BRIEF TO THE HOUSE OF COMMONS STANDING COMMITTEE ON CITIZENSHIP AND IMMIGRATION ON CLAUSE 306 OF BILL C-97, THE BUDGET IMPLEMENTATION ACT
SUMMARY OF BILL C-97
Bill C-97, the Budget Implementation Act, 2019, No. 1, was tabled in the House of Commons in April 2019 as an omnibus Bill to implement budgetary provisions. It made amendments to various legislation including the Immigration and Refugee Protection Act (IRPA).
Clause 306 of the Bill amends section 101(1) of the IRPA, which outlines the limited circumstances under which a claim for refugee protection in Canada is ineligible for referral to the Refugee Protection Division (RPD) of the Immigration and Refugee Board (IRB). Clause 306 adds an additional ground of ineligibility: a claim will be ineligible for referral to the RPD if the claimant has made a claim for refugee protection to a country other than Canada before making a claim for refugee protection in Canada. This is in accordance with Canada’s information-sharing agreements with Australia, New Zealand, the United Kingdom, and the United States. Any claimant in Canada who has made a previous claim in one of these countries would be ineligible to have their claims referred to the RPD, and the only possibility of refugee protection would be through a Pre-Removal Risk Assessment (PRRA).
AMNESTY INTERNATIONAL’S CONCERNS WITH THE PROPOSED LAW
In our submissions to the House of Commons Standing Committee on Citizenship and Immigration, Amnesty International urged that clause 306 be withdrawn and not reintroduced. We also urged the Committee to withdraw the other IRPA amendment provisions.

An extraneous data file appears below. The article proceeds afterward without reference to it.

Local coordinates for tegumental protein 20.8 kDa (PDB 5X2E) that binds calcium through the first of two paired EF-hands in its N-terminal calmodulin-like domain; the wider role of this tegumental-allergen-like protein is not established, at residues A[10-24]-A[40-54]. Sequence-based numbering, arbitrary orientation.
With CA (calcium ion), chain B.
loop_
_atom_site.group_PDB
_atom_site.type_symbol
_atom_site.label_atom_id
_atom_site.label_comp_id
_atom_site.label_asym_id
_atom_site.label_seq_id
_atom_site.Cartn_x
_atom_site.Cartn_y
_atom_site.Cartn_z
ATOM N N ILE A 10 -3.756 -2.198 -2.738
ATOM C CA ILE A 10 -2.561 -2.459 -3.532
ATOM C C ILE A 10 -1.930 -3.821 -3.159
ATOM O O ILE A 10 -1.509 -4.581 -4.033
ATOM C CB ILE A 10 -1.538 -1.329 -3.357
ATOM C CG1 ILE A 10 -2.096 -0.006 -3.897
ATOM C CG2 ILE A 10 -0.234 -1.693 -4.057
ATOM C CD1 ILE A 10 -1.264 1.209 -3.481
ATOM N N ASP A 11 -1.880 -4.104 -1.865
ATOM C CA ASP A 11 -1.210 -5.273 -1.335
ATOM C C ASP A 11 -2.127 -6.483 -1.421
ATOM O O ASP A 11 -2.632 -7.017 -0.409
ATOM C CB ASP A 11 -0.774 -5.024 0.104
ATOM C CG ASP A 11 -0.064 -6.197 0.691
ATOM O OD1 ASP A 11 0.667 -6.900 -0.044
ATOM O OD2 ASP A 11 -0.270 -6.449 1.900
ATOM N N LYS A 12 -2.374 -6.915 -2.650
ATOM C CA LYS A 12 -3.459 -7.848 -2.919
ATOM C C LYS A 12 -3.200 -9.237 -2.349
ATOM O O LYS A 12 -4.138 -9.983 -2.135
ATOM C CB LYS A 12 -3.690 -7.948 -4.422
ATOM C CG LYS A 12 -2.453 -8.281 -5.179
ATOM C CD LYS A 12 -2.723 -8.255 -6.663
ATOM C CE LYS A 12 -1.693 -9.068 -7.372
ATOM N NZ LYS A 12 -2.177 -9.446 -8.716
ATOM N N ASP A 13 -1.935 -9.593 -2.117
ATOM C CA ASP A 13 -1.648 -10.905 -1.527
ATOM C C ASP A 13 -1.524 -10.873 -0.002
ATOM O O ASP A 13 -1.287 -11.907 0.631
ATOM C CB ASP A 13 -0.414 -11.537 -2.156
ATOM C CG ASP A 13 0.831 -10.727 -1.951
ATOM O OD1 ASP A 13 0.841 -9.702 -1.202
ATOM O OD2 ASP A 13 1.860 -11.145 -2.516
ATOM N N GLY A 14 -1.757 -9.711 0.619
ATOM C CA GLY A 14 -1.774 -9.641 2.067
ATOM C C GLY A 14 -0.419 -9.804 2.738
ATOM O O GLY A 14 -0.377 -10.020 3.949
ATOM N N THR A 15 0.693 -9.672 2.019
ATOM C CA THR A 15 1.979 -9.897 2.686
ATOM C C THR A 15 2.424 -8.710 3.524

First, clause 306 is inconsistent with international refugee law. It runs counter to Canada’s obligations under the Refugee Convention by narrowing the scope of claims that are eligible to seek refugee protection. Automatic bars to considerations of asylum claims, such as the one introduced by Bill C-97, are not in conformity with the Convention. As well, failure to claim protection in another country is not grounds, within the Convention, to refuse to recognize refugee status. Article 3 of the Refugee Convention also prohibits discrimination among refugees on the grounds of race, religion, or country of origin. Bill C-97 discriminates between those claimants who have made a protection claim in a given category of states and those who have not. This is an analogous ground of discrimination contrary to the spirit of the Convention.
Second, this provision of Bill C-97 creates a two-tier system of refugee protection: some claimants will have access to the IRB (an independent, quasi-judicial body) and others will have their claims decided by a PRRA officer (a system internal to the government). The UNHCR recommends there be a single central authority to determine refugee claims, and Bill C-97 erodes the status of the IRB as such an authority. There are also several substantive distinctions between the IRB and the PRRA.
Third, Bill C-97 will have Canada rely on the refugee status determination procedures in countries with which Canada has information-sharing agreements, without any requirement concerning the quality of these procedures in those countries. Essentially, Canada would be shifting its sovereign, international legal obligations to the US, the UK, Australia, and New Zealand. This is concerning given that refugee protections in these countries, with particular emphasis on Australia and the United States, are not uniformly consistent with international law.
Rather than there being a class exemption against those who have made a prior claim, Amnesty International is of the view that each claim for refugee protection should be evaluated on an individual basis.
STATUS OF BILL
Bill C-97 was passed without the removal of clause 306 and received Royal Assent on 21 June 2019.